FIG. 5 is a cross-sectional view of the engine mount shown in FIG. 4;
FIG. 6 is a perspective view of the engine mount shown in FIG. 4; and
FIG. 7 is a cross-sectional view of a second portion of the engine mounting system shown in FIG. 1.
FIG. 1 shows a portion of a motorcycle which includes a frame 10, an engine 12 mounted on the frame by a mounting system which will be described in greater detail below. A rear wheel 14 is rotatably mounted by means of an axle and bearing (not shown) on a rear fork or swingarm 16. A drive sprocket 18 may be mounted on the rear wheel hub and is coupled to the engine 12 by means of a belt or chain (not shown). The forward end of the swingarm 16 is pivotally mounted on the frame 10 by means of a pivot 20 as seen in FIG. 2. One or more shock absorbers 22 may be coupled to the frame 10 and each extends therefrom to the swingarm 16. Those skilled in the art will appreciate that the motorcycle will also include a front fork, a front wheel, handlebars, a gas tank, a seat and instruments, all of which are conventional and are not shown for the sake of brevity.
With reference to FIG. 2, the frame 10 is formed of tubular members and includes a front fork bearing 23, a top tube 24 which is attached at its forward end to the fork bearing 23, and a pair of U-shaped tubes 26 each of which includes a first section 27 extending downwards from the front fork bearing 23, a second section 28 extending rearwards from the lower end of each section 27 and a third section 29 which extends upwards with their upper ends being attached to the rear end of section 24. A first engine mount 31 is supported intermediate the ends of the upper tube 24 and a second engine mount 32 is supported between the lower ends of the tube sections 27.
The first engine mount 31 is supported by a bracket 35 which is suitably secured to and extends downwardly from section 24 as shown in FIG. 3. Bracket 35 has a large central hole 36 in which the mount 31 is secured. The engine 12 is coupled to the mount 30 by a pair of brackets 40, shown in FIG. 1 to be secured in an opposed relation on the opposite sides of the engine 12. Each bracket 40 has a base 42 secured at its opposite ends to the engine cylinders 44 and 45 by suitable screws. Each bracket also has an upstanding ear 47 having an aperture 48 which is coaxial with the corresponding opening in the bracket 40 at the opposite side of the engine. The ears 47 are secured to the mount 31 by means of a bolt 49 which extends through the openings 48 and bore 50 in the mount 31.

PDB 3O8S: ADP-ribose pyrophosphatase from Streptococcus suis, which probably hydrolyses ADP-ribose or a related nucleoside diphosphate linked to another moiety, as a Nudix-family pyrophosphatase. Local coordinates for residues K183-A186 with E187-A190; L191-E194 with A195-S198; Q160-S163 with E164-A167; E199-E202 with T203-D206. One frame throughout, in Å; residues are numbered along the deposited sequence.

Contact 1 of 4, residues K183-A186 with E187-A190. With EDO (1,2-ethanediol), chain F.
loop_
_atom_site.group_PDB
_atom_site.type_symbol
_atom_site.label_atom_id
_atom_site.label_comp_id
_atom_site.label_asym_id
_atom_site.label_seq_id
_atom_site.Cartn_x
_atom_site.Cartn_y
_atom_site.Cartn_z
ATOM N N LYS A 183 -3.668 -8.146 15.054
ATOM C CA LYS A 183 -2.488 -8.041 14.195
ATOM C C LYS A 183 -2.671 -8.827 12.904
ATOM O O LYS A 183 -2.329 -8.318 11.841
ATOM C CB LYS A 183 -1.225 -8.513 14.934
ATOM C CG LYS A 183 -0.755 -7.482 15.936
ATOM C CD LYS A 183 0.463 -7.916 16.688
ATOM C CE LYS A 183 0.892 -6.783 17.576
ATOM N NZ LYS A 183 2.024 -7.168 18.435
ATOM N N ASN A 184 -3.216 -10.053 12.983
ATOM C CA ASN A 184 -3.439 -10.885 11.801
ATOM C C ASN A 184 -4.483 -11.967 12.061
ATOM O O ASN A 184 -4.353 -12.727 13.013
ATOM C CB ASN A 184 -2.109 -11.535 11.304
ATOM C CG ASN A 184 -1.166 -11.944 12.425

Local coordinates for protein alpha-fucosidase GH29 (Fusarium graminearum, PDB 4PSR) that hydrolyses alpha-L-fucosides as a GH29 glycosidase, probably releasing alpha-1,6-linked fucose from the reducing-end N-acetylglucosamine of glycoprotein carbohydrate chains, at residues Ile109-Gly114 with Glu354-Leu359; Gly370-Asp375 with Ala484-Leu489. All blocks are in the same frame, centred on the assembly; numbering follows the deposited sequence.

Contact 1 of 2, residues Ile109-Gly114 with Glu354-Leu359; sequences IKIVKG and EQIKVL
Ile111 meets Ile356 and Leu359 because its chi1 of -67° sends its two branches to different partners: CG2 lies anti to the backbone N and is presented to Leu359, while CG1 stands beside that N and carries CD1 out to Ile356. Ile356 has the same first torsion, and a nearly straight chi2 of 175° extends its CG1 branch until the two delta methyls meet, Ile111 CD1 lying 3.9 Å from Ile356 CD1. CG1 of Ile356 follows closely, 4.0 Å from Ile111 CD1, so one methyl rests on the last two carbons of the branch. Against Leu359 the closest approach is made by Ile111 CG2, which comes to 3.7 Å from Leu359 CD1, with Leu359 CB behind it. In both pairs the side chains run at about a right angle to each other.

The engine mount 31 is shown in FIGS. 4, 5 and 6 to include a metallic housing 51, a pair of metallic bushings 52, a metallic sleeve 53, and a pair of elastomer members 55. The frame housing 50 is cylindrical and has a central bore 57 for receiving the sleeve 53 and a circular recess 58 is formed in each end face for receiving the elastomer members 55. The metallic sleeve 53 has a central bore 59 and, to ensure that there is no metal-to-metal contact between it and the surface of bore 57, may have an elastomer coating 60. The bushings 52 each have an annular end flange 62 and a tubular body 64 which defines a cylindrical bore 66. The bushings 52 are disposed on the opposite sides of housing 51 with the flanges 62 engaging the surface of the recess 58 and the bores 66 axially aligned with the passage 59. The surface of the flanges 62 may be provided with a glass-filled, nylon face layer 63 to provide stiffness in the axial direction. A metallic washer 65 is fixed to the outer face of each elastomer member 55 and a sheer isolator ring 67 is fixed to the large diameter ends of each.
The elastomer members 55 are shown in FIGS. 4, 5 and 6 in their no-load condition wherein they have the shape of an eccentric annulus. Under load, however, the elastomer members deform so that they are substantially concentric as shown in FIG. 3. In order to ensure that the elastomer members 55 are properly oriented relative to the housing 51, each ring has an obliquely extending finger 69 which engages in one of a pair of slots 72 formed in the outer rim of housing 51.
The bushings 52 limit movement of the engine in the direction parallel to the pivot axis defined by pin 92. Movement of the engine in a plane perpendicular to the axis of pin 92 is limited by the sleeve 53 and the elastomer members 55 are isolated from shear in this plane by the shear isolators 67.